The World Forum - June 16th, 2024

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10 myths told by COVID experts — and now debunked

 


To be clear, public health officials were not wrong for making recommendations based on what was known at the time.

That’s understandable. You go with the data you have.

No, they were wrong because they refused to change their directives in the face of new evidence.

When a study did not support their policies, they dismissed it and censored opposing opinions.


Misinformation #1: Natural immunity offers little protection compared to vaccinated immunity

A Lancet study looked at 65 major studies in 19 countries on natural immunity. The researchers concluded that natural immunity was at least as effective as the primary COVID vaccine series.


Misinformation #2: Masks prevent COVID transmission

Cochran Reviews are considered the most authoritative and independent assessment of the evidence in medicine.

And one published last month by a highly respected Oxford research team found that masks had no significant impact on COVID transmission.


Misinformation #3: School closures reduce COVID transmission

The CDC ignored the European experience of keeping schools open, most without mask mandates.

Transmission rates were no different, evidenced by studies conducted in Spain and Sweden.


Misinformation #4: Myocarditis from the vaccine is less common than from the infection

Public health officials downplayed concerns about vaccine-induced myocarditis — or inflammation of the heart muscle.

They cited poorly designed studies that under-captured complication rates.

A flurry of well-designed studies said the opposite.

We now know that myocarditis is six to 28 times more common after the COVID vaccine than after the infection among 16- to 24-year-old males.


Misinformation #5: Young people benefit from a vaccine booster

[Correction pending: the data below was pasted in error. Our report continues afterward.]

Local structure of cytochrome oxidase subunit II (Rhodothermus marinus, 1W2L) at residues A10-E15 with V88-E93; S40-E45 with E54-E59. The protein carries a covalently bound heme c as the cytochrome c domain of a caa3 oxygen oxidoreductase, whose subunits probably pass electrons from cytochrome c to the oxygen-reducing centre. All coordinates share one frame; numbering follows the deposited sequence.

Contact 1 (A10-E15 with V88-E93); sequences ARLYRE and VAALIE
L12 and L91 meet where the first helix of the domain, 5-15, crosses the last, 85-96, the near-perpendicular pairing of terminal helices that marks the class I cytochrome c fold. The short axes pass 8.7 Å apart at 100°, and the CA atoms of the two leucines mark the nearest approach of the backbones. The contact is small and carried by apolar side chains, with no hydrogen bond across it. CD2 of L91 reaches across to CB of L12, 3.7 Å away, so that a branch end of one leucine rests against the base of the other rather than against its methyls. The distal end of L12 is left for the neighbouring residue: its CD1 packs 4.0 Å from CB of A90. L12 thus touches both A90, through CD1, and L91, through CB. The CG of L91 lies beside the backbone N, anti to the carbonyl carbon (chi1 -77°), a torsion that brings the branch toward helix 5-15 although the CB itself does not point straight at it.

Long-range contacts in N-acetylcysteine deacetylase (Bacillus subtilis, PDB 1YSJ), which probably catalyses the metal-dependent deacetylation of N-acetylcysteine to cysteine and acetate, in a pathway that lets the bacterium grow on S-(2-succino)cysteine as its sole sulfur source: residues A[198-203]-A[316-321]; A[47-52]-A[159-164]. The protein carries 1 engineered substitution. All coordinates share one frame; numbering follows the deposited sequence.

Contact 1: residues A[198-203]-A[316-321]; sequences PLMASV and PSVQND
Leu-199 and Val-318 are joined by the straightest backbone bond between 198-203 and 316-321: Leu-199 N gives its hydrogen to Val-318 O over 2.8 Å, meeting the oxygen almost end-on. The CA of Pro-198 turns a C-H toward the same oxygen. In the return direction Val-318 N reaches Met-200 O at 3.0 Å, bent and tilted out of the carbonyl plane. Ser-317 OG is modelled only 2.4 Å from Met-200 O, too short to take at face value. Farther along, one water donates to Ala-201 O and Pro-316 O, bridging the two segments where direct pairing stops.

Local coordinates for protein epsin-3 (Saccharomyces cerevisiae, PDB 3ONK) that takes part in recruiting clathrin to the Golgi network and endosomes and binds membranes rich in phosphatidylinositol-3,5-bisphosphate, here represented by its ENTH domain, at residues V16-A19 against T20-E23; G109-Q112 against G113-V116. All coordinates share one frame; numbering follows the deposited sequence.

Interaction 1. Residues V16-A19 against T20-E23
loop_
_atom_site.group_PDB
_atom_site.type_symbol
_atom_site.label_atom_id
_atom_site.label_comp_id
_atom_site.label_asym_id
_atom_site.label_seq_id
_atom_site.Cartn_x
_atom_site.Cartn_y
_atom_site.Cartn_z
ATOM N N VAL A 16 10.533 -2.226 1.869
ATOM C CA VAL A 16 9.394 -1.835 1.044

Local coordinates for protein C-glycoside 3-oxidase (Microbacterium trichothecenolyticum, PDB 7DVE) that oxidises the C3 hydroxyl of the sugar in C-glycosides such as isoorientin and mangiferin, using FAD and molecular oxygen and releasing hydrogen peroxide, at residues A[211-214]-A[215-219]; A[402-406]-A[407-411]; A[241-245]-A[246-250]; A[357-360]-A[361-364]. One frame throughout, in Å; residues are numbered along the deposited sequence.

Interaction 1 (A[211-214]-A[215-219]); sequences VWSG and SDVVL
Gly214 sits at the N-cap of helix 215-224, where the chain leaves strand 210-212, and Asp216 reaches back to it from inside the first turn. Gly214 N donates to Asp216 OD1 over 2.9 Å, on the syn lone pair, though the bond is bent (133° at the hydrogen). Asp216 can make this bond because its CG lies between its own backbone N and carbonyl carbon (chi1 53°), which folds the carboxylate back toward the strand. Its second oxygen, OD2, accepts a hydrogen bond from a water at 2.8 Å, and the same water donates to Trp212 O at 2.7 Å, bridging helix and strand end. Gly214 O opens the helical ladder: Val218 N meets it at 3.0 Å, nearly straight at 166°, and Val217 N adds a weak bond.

Boosters reduced hospitalizations in older, high-risk Americans.

But the evidence was never there that they lower COVID mortality in young, healthy people.

That’s probably why the CDC chose not to publish its data on hospitalization rates among boosted Americans under 50, when it published the same rates for those over 50.

Ultimately, White House pressure to recommend boosters for all was so intense that the FDA’s two top vaccine experts left the agency in protest, writing scathing articles on how the data did not support boosters for young people.


Misinformation #6: Vaccine mandates increased vaccination rates

President Biden and other officials demanded that unvaccinated workers, regardless of their risk or natural immunity, be fired.

They demanded that soldiers be dishonorably discharged and nurses be laid off in the middle of a staffing crisis.

The mandate was based on the theory that vaccination reduced transmission rates — a notion later proven to be false.


Misinformation #7: COVID originating from the Wuhan lab is a conspiracy theory

Google admitted to suppressing searches of “lab leak” during the pandemic.

Dr. Francis Collins, head of the National Institutes of Health, claimed (and still does) he didn’t believe the virus came from a lab.

Ultimately, overwhelming circumstantial evidence points to a lab leak origin — the same origin suggested to Dr. Anthony Fauci by two very prominent virologists in a January 2020 meeting he assembled at the beginning of the pandemic.


Misinformation #8: It was important to get the second vaccine dose three or four weeks after the first dose

Data were clear in the spring of 2021, just months after the vaccine rollout, that spacing the vaccine out by three months reduces complication rates and increases immunity.


Misinformation #9: Data on the bivalent vaccine is ‘crystal clear’

Dr. Ashish Jha famously said this, despite the bivalent vaccine being approved using data from eight mice.

To date, there has never been a randomized controlled trial of the bivalent vaccine.


Misinformation #10: One in five people get long COVID

The Centers for Disease Control and Prevention claims that 20% of COVID infections can result in long COVID.

But a UK study found that only 3% of COVID patients had residual symptoms lasting 12 weeks. What explains the disparity?

It’s often normal to experience mild fatigue or weakness for weeks after being sick and inactive and not eating well.

Calling these cases long COVID is the medicalization of ordinary life.


https://nypost.com/2023/02/27/10-myths-told-by-covid-experts-now-debunked/

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